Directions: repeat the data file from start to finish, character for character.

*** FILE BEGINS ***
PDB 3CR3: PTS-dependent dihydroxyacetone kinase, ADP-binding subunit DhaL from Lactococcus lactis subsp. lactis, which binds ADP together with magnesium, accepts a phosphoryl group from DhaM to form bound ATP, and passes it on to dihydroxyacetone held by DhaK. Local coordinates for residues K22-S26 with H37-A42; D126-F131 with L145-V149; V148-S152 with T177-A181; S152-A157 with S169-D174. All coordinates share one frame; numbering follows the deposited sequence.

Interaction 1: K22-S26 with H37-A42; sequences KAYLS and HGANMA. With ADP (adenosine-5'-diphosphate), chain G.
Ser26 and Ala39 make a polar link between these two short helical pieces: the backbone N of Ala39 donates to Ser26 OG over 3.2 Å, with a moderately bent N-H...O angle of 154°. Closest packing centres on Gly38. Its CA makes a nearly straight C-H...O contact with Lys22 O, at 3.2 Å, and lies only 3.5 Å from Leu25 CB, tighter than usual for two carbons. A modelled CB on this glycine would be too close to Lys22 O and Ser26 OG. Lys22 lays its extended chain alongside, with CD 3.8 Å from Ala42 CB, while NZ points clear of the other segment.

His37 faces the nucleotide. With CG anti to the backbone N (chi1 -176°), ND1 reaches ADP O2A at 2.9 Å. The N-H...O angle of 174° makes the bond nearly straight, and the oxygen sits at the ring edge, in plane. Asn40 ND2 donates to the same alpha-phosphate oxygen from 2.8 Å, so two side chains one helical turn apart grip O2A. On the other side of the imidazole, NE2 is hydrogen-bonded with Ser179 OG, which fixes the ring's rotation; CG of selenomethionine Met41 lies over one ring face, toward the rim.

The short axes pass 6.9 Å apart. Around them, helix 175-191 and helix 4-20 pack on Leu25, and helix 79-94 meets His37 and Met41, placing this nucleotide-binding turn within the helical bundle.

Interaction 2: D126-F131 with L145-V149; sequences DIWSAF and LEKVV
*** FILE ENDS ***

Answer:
PDB 3CR3: PTS-dependent dihydroxyacetone kinase, ADP-binding subunit DhaL from Lactococcus lactis subsp. lactis, which binds ADP together with magnesium, accepts a phosphoryl group from DhaM to form bound ATP, and passes it on to dihydroxyacetone held by DhaK. Local coordinates for residues K22-S26 with H37-A42; D126-F131 with L145-V149; V148-S152 with T177-A181; S152-A157 with S169-D174. All coordinates share one frame; numbering follows the deposited sequence.

Interaction 1: K22-S26 with H37-A42; sequences KAYLS and HGANMA. With ADP (adenosine-5'-diphosphate), chain G.
Ser26 and Ala39 make a polar link between these two short helical pieces: the backbone N of Ala39 donates to Ser26 OG over 3.2 Å, with a moderately bent N-H...O angle of 154°. Closest packing centres on Gly38. Its CA makes a nearly straight C-H...O contact with Lys22 O, at 3.2 Å, and lies only 3.5 Å from Leu25 CB, tighter than usual for two carbons. A modelled CB on this glycine would be too close to Lys22 O and Ser26 OG. Lys22 lays its extended chain alongside, with CD 3.8 Å from Ala42 CB, while NZ points clear of the other segment.

His37 faces the nucleotide. With CG anti to the backbone N (chi1 -176°), ND1 reaches ADP O2A at 2.9 Å. The N-H...O angle of 174° makes the bond nearly straight, and the oxygen sits at the ring edge, in plane. Asn40 ND2 donates to the same alpha-phosphate oxygen from 2.8 Å, so two side chains one helical turn apart grip O2A. On the other side of the imidazole, NE2 is hydrogen-bonded with Ser179 OG, which fixes the ring's rotation; CG of selenomethionine Met41 lies over one ring face, toward the rim.

The short axes pass 6.9 Å apart. Around them, helix 175-191 and helix 4-20 pack on Leu25, and helix 79-94 meets His37 and Met41, placing this nucleotide-binding turn within the helical bundle.

Interaction 2: D126-F131 with L145-V149; sequences DIWSAF and LEKVV